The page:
Six men charged alongside hedge-fund founder Sanjay Shah settled their German money-laundering cases over the proceeds of Cum-Ex tax deals in Denmark and Belgium.
(Bloomberg) — Six men charged alongside hedge-fund founder Sanjay Shah settled their German money-laundering cases over the proceeds of Cum-Ex tax deals in Denmark and Belgium.
The defendants agreed to pay between €30,000 ($32,000) and €100,000 to end the cases against them, a spokeswoman for the Hamburg court said on Friday. Proceedings against three others accused will continue, she added. Among them is Shah, according to people familiar with the case.
The settlements are linked to a 9 billion kroner ($1.3 billion) Danish tax fraud probe in which Shah, founder of Solo Capital Partners LLP, was also charged. His trial in that country was scheduled to begin earlier this month but was postponed until January after authorities in the United Arab Emirates failed to extradite him on time. Shah is accused of masterminding the Danish Cum-Ex schemes.
In the Hamburg probe, Shah was charged with 55 counts of money-laundering for channeling funds obtained by Cum-Ex deals in Denmark and Belgium via German accounts. He was also charged with tax evasion for allegedly using the tax-exempt status of a New York-based Jewish school to claim illicit refunds in Germany.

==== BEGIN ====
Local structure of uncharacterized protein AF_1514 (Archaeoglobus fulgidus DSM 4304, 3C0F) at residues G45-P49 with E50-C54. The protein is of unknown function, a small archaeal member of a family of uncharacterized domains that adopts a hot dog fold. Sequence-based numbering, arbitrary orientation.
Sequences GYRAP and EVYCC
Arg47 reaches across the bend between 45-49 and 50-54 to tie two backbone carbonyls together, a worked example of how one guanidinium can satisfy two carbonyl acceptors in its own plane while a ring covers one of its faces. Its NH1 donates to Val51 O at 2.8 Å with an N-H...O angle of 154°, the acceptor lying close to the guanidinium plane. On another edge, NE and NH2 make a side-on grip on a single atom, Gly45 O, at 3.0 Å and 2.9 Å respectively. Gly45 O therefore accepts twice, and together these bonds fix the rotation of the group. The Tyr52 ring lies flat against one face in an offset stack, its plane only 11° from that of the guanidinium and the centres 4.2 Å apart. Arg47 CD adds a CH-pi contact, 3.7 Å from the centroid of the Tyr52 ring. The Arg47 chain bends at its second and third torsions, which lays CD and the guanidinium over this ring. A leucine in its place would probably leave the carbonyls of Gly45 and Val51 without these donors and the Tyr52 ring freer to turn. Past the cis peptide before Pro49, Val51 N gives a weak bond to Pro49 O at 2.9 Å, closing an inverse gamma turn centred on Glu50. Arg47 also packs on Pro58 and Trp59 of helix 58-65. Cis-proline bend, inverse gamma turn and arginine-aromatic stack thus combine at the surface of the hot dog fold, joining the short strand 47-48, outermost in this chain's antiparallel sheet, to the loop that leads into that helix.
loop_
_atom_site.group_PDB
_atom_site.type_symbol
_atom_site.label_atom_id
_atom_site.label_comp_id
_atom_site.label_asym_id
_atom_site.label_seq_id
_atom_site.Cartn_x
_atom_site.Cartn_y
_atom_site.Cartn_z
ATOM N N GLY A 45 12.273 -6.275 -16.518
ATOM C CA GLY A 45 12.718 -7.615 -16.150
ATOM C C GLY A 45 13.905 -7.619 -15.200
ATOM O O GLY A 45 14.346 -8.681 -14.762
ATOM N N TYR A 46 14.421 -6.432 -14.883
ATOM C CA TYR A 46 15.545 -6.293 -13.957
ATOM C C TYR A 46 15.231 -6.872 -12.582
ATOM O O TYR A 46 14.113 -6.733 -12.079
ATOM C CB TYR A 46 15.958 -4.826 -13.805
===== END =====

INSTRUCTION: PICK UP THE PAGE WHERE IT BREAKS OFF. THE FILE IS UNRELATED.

The Hamburg court allowed the case against Shah and the two other accused remaining under prosecution to go to trial, according to the spokeswoman. Two of the six people who settled still haven’t paid their bill, she added.
Cum-Ex was a controversial tax-driven trading strategy in use for more than a decade. The tactic, which originated with traders in London who took Germany as well as Denmark as prime targets, exploited the way dividend tax was collected so that multiple investors could claim refunds on a tax that was only paid once.
Read More: A Hedge Fund, a Jewish School and $1.1 Billion in Cum-Ex Trades
Lawyers for seven of the men didn’t immediately reply to emails and calls seeking comment. A U.K.-based spokesman for Shah said he hasn’t been briefed on the details of the Hamburg case.
Danish prosecutors have alleged that Shah oversaw the Cum-Ex trading scam involving a global network of bankers, lawyers and agents who earned vast sums of money from the nation’s tax authority by using a loophole on dividend payouts to reap duplicate tax refunds. Shah, who was arrested in June 2022, has consistently maintained his innocence.
(Updates with Shah case allowed to go to trial in fifth paragraph.)
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